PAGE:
Appalachian Strength In The Face Of A Pandemic Devastating Local Economies
The coronavirus pandemic is affecting all of our lives, whether you’re working from home, worried for your health or unexpectedly out of a job. PBS’s beloved Mr. Rogers often quoted his mother saying to “look for the helpers” during a crisis. We’ve been looking and have found that there’s no shortage of those in our region.
People are struggling to make ends meet and keep their lights on, but this episode of “Inside Appalachia” focuses on resiliency and mutual aid. Appalachian communities have weathered previous economic hardships. Those who know Appalachia’s labor history understand the idea of working class people joining forces. From what we’ve seen, one way we’ll get through this is by relying on each other.
In This Episode:
- Appalachian Labor Songs And Punk Rock Converge In KY Youth Empowerment
- 'There Will Be Some Companies That Don’t Survive’ — W.Va. Small Businesses Navigate COVID-19
- Pandemic Emails Provide Unlikely Fodder For W.Va. Poet
- Homemaking On The Homestead: Here's How A W.Va. Farming Family Is Handling The Pandemic
Small Businesses Struggling
Before the pandemic, many people in Appalachia worked in restaurants, stores, hotels and in seasonal tourism jobs.
The majority of West Virginia employers, public and private sectors combined, are considered small businesses, according to WorkForce West Virginia. Nearly 86 percent of total employers in the state employ fewer than 500 people, as of late 2019.
Under the federal CARES Act passed by Congress in March, and another aid package signed into law in April, federal aid is available to help small businesses across the country. But the first loan program ran out of money shortly after it went online. Some of the funding went to larger companies while many smaller businesses lost out.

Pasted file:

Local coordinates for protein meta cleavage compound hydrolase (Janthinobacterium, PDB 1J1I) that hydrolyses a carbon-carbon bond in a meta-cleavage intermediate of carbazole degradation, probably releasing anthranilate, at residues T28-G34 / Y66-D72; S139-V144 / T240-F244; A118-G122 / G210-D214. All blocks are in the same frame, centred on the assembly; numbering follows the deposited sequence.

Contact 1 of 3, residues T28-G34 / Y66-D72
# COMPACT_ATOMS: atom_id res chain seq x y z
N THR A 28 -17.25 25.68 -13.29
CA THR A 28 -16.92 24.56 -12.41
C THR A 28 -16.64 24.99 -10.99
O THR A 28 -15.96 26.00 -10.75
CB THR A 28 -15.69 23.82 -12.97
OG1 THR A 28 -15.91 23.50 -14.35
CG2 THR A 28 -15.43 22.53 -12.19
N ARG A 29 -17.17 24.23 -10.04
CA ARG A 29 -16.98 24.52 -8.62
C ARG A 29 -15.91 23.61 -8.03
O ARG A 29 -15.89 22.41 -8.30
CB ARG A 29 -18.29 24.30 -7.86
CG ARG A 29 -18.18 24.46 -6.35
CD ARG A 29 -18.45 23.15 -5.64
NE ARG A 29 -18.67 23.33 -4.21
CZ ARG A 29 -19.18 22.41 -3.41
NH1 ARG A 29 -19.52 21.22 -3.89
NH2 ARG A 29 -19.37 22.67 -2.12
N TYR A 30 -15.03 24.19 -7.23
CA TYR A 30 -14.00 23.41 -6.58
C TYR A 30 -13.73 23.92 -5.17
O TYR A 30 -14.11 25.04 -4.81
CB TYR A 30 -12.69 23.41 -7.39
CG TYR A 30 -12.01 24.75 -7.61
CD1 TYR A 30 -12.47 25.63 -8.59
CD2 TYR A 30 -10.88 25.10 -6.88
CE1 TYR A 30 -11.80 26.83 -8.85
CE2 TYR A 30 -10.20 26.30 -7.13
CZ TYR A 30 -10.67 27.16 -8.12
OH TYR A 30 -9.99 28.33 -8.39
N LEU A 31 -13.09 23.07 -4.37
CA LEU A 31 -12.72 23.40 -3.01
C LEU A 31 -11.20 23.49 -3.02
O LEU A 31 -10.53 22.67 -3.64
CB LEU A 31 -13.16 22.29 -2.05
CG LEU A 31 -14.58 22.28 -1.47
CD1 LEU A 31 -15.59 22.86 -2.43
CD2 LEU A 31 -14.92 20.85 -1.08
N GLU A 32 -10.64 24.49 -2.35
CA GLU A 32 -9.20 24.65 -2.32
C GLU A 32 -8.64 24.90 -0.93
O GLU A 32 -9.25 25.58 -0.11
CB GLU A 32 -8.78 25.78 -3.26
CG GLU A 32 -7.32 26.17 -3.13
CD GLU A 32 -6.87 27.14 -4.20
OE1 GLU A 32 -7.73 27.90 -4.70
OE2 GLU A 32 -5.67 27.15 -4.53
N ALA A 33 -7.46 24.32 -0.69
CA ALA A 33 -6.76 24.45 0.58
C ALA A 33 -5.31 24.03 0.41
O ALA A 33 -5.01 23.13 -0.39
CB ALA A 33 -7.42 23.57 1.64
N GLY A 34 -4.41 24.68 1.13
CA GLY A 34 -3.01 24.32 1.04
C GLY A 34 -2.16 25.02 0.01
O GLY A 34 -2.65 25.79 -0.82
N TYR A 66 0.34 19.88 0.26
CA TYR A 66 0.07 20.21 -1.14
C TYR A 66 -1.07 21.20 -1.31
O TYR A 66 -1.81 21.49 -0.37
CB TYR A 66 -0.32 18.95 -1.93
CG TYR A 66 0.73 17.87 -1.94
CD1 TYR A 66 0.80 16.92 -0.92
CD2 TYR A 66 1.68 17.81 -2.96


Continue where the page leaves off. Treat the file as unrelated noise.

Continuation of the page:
Some business owners applied for federal assistance through the Economic Injury Disaster Loan, a program to help businesses with payroll, debts and bills that could have been covered had the pandemic not occurred.
The Payroll Protection Program (PPP) loan is supposed to keep businesses from laying off employees. Our reporters spoke with more than a dozen small business owners in Appalachia to find out about the application process. In this episode, we hear what business owners shared with our newsroom reporters.
The second round of PPP applications began April 27. According to the Small Business Administration, within two days, 960,000 PPP loans were approved across the U.S. in the latest round of funding. More than half of these loans went to smaller banks.
The agency also offered an eight-hour window when only small bankers could apply for loans to increase opportunities for small businesses to get their loan application submitted. As of May 1, when this show was recorded, the PPP still was taking loan applications.
One group hit particularly hard during this pandemic is younger people who worked hourly jobs. In this episode we hear a story by Ohio Valley ReSource reporter Sydney Boles about several groups of young people across central Appalachia who’ve banded together to offer each other support.
Reopening for Tourism